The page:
Fire Dance with Me

These folks look even cuter when they juggle torches.

Some of our northern brothers consider South Florida vacations to be trips to paradise. They fill up on ice cream at Jaxson's in Dania Beach, drive their Le Cars slowly toward the Hollywood Broadwalk, lather coconut oil onto their bodies, and then squirm into their thongs. Yum -- baked Qu├ębecois.

Clearly "paradise," like thong aesthetics, is a relative experience. For us, South Pacific conjures up both the seduction of tropical archipelagos and the mysteriousness of Polynesian cultures. We don't seem to know much about people from that region except for what we've picked up from the centuries-long leak of images through drawings of heavily tattooed Maori warriors, the paintings of Paul Gauguin, or the syndicated visits by Greg, Peter, and Bobby Brady to haunted Hawaiian burial grounds.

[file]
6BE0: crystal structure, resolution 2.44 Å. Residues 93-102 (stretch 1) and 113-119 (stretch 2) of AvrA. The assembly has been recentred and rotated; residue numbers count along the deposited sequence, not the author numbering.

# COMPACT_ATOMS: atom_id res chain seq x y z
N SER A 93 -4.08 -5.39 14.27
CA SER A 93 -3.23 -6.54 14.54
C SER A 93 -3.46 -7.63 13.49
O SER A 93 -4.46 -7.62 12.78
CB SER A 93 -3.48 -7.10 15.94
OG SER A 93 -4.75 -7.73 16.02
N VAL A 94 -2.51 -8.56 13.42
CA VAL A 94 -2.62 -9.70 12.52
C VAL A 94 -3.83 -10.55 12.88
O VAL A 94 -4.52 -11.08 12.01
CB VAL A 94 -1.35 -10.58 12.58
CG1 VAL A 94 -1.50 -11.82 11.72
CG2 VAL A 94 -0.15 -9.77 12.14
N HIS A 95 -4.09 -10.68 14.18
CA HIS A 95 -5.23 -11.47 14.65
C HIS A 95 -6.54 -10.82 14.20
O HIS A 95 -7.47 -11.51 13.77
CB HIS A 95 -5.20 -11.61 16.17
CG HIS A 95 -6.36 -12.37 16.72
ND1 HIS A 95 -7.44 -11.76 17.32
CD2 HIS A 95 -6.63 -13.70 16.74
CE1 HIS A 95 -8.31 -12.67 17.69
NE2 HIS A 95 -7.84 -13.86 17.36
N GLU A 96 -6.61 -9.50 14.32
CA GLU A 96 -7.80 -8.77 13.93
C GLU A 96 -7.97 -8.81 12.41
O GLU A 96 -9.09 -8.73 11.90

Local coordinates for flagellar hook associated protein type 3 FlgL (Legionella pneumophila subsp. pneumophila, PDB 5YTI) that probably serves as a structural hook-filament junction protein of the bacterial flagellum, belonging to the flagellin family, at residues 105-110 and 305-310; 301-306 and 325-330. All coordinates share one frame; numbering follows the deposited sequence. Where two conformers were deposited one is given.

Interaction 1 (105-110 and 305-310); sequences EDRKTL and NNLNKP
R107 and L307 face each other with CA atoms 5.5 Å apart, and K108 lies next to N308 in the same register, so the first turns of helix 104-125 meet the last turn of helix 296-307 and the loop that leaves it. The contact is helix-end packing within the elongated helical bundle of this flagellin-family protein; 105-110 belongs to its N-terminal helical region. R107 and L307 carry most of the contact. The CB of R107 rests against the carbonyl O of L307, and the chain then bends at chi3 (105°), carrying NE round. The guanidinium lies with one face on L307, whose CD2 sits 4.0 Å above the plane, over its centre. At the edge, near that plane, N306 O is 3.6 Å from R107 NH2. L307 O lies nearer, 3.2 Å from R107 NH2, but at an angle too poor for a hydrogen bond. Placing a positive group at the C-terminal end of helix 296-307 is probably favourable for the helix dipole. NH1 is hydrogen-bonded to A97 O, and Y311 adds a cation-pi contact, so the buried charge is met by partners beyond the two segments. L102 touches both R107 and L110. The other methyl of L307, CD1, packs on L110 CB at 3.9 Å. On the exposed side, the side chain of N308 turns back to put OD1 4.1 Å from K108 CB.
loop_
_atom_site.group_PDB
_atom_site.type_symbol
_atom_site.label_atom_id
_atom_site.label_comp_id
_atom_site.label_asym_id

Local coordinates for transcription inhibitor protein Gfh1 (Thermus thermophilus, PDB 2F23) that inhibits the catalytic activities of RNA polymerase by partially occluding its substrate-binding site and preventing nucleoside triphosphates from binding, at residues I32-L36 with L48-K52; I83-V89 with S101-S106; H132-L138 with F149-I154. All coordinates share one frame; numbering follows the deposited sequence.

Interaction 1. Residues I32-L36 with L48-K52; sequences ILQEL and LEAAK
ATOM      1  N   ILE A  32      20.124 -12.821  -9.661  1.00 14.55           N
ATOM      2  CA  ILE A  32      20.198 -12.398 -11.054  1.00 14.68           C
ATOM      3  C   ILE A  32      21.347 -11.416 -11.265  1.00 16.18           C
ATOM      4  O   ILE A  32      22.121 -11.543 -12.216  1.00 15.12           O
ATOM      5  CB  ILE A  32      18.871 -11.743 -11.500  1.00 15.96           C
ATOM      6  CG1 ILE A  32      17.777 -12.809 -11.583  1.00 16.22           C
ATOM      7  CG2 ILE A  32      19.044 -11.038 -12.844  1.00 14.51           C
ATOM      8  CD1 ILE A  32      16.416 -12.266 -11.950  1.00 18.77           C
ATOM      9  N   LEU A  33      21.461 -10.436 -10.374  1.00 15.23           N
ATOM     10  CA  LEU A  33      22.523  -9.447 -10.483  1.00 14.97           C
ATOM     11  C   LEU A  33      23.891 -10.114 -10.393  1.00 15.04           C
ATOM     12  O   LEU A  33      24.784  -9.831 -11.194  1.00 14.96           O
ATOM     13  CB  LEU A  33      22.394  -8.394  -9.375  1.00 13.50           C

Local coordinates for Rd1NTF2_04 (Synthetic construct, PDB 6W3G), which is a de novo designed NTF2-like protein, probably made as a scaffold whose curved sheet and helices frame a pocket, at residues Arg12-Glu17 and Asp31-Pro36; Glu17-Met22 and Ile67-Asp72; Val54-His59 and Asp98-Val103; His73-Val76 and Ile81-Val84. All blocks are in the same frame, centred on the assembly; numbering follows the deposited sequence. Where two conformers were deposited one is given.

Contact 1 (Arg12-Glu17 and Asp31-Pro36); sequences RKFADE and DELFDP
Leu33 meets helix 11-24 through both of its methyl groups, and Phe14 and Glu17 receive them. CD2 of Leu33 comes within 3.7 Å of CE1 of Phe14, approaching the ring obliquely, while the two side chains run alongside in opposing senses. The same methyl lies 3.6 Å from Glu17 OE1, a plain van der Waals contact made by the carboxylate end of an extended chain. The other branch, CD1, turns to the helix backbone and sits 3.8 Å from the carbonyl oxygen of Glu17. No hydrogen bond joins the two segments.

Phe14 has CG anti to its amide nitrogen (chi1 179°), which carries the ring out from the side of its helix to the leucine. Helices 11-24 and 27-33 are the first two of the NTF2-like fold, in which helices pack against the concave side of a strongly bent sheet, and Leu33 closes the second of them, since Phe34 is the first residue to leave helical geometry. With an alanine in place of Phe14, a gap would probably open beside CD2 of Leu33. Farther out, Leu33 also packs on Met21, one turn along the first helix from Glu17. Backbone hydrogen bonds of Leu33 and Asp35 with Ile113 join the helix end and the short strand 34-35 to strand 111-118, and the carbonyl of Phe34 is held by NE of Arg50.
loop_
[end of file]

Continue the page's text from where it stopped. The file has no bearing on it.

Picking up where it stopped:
Now's your chance, however, to recognize that those cultures, while similar in many ways, are also very different. This weekend's Polynesian Culture Festival in Easterlin Park (1000 NW 38th St., Oakland Park) will show off the broad diaspora of Polynesia -- from Hawaii and Samoa to Tahiti, Tonga, and New Zealand. Consider dance, for example. At the festival, you should expect to see hula from Hawaii, fire dancing from Samoa, and a warrior dance that represents New Zealand's Maori people. If you think your barbed-wire armband makes you cool, check out traditional Maori designs. Poseur.

Oh, yeah, there's audience participation. Should you bring your own grass skirt for the hula dance? Not necessary. "We have the skirts," promises Tama Leao, president of the Oakland Park-based Polynesian Culture Association. They also have food (like pork, rice, and taro, which is mashed potato-like roots) and arts and crafts. As an indication of how far away the South Pacific really is, according to Leao, there may not be more than 50 or so families of South Pacific origin living in South Florida. "Maybe 200 people tops."


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